One reason why disciplining your mind is so important is that the condition of your mind can change so quickly. One day you can be calm, peaceful, sure of yourself and confident. Yet the next day you can hardly recognise yourself; you’re anxious, angry, negative and full of doubt.
Because your thinking affects your emotions. Here’s something else you need to know: just as the airwaves around you are filled with signals that can be picked up by any radio or TV, there are spiritual forces around you that seek to mould your mind and influence your thinking. Refuse to allow your mind to think about whatever it pleases.
Begin to control your thoughts and keep your mind on the right things. Breaking old habits and forming new ones takes time, so keep practising. Developing self-discipline isn’t easy, but it’s worth it in the end. When you win the battle for your mind you’ll be much more decisive, confident and focused. You’ll also be a more effective and successful person.
Once you’ve won the battle of your mind, then use good words and great Communication
Pleasant words are healing…’
For effective communication:
(1) Make use of the ‘eye-gate‘. Eye contact stimulates the brain’s social-network circuits, decreasing the stress hormone and increasing the sympathy hormone. Intentionally looking at the other person enables you to quickly respond to the seven basic facial expressions – anger, fear, sadness, disgust, surprise, contempt and happiness. These are keys; use them.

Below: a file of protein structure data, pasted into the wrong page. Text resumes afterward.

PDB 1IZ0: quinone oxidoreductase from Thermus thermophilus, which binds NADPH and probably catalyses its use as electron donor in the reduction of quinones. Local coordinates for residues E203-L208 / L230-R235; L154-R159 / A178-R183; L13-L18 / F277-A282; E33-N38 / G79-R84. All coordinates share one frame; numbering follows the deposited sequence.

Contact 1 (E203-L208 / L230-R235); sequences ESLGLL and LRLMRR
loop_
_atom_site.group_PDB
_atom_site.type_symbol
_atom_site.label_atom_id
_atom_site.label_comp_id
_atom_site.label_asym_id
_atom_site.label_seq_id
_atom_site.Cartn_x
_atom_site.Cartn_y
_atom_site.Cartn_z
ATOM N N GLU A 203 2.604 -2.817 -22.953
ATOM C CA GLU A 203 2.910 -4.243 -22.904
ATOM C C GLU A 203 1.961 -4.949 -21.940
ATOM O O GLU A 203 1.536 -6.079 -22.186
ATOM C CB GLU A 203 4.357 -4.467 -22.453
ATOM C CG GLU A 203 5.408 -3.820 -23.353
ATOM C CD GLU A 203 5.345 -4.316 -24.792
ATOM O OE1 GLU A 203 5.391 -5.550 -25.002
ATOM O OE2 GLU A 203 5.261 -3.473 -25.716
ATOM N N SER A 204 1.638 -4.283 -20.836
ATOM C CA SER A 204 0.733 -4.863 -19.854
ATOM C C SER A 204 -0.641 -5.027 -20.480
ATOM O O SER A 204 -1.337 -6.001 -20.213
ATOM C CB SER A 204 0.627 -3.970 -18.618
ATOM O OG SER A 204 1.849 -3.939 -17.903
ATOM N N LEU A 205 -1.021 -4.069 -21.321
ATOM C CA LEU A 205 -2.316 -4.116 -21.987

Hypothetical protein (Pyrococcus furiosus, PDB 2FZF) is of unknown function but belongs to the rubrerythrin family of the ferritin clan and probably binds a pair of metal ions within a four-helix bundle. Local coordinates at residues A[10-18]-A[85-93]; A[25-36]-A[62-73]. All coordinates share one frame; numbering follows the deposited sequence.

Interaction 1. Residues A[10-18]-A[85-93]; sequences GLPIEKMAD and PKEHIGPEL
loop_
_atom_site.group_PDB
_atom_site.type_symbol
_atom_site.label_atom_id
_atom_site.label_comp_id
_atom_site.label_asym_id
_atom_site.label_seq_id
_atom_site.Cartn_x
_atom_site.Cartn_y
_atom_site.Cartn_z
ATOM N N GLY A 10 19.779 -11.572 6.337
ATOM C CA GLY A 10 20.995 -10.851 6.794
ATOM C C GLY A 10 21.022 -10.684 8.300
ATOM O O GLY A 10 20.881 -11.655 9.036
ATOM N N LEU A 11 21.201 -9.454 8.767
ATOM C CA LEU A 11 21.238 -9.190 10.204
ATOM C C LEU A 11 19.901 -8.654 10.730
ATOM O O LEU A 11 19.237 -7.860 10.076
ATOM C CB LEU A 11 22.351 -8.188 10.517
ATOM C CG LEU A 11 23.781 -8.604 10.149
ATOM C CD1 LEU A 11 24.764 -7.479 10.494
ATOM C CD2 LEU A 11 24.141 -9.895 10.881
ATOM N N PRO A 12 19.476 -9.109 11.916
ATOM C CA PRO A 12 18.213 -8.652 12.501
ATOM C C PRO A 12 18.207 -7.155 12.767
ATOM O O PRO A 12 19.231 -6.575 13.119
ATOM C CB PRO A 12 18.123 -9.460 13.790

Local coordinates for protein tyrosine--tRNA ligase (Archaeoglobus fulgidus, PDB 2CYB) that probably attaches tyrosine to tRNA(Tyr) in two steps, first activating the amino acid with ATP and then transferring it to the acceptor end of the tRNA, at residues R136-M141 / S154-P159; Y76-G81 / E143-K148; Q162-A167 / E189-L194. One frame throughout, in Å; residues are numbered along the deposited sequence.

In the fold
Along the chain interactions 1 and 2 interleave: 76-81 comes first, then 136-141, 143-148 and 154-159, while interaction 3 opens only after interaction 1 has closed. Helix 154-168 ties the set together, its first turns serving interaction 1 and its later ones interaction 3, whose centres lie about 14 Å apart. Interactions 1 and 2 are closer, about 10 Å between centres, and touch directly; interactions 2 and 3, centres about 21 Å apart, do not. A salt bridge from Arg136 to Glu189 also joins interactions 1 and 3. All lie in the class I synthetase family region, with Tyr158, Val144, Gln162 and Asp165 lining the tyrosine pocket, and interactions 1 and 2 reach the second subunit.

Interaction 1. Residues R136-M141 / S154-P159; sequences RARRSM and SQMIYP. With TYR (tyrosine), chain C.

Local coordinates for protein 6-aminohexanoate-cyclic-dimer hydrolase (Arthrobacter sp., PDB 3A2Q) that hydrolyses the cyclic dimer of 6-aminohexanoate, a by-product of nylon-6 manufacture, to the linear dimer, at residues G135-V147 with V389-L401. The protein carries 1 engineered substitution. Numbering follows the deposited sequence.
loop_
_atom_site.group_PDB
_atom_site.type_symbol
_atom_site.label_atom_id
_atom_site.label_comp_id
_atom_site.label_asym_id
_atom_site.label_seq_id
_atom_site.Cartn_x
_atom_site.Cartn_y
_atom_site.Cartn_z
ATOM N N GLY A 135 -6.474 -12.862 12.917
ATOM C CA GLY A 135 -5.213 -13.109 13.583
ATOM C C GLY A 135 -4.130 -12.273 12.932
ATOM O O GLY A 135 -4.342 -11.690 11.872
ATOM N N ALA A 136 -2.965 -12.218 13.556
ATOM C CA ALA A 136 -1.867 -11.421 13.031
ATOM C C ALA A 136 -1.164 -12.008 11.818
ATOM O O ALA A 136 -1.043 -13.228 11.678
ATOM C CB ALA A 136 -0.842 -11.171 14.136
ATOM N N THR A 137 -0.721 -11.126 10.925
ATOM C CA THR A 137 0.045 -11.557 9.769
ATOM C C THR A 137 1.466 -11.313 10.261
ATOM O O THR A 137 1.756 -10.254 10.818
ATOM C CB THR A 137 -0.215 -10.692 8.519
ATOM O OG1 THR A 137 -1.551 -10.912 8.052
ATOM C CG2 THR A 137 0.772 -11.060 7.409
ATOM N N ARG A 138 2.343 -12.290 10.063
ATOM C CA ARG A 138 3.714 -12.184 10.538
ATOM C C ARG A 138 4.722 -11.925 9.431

(2) Express appreciation. The first words you speak set the tone for the entire interaction. A single compliment can create trust. Loyola University researchers found that when people in conversation are in basic agreement, interactions between them are experienced as mutually satisfying. Alternatively, disagreement immediately creates defensiveness in the listener. So begin each conversation with a compliment and end it with a phrase that conveys genuine appreciation. Research demonstrates that remarks made at the end of an interaction are especially effective because they linger in the hearer’s mind. ‘Pleasant words are a honeycomb, sweet to the soul (emotions) and healing to the bones.’
(3) Keep it brief. Our conscious minds retain only a tiny bit of information, which is ‘booted out’ of our memory as new information is uploaded. So it’s better to speak a sentence or two at a time, then take a breath. ‘…let your words be few’ . If you think a lengthy conversation is needed, let your listener know in advance. This prepares them to focus and ignore the intrusiveness of their own inner self-talk.
We know from social psychology research that speaking gently and slowly can deepen the listener’s openness and respect for you. The tone of your voice matters a lot. The University of Houston did a conclusive study that found if you lower your voice and speak slowly, your listener will respond with greater openness and trust.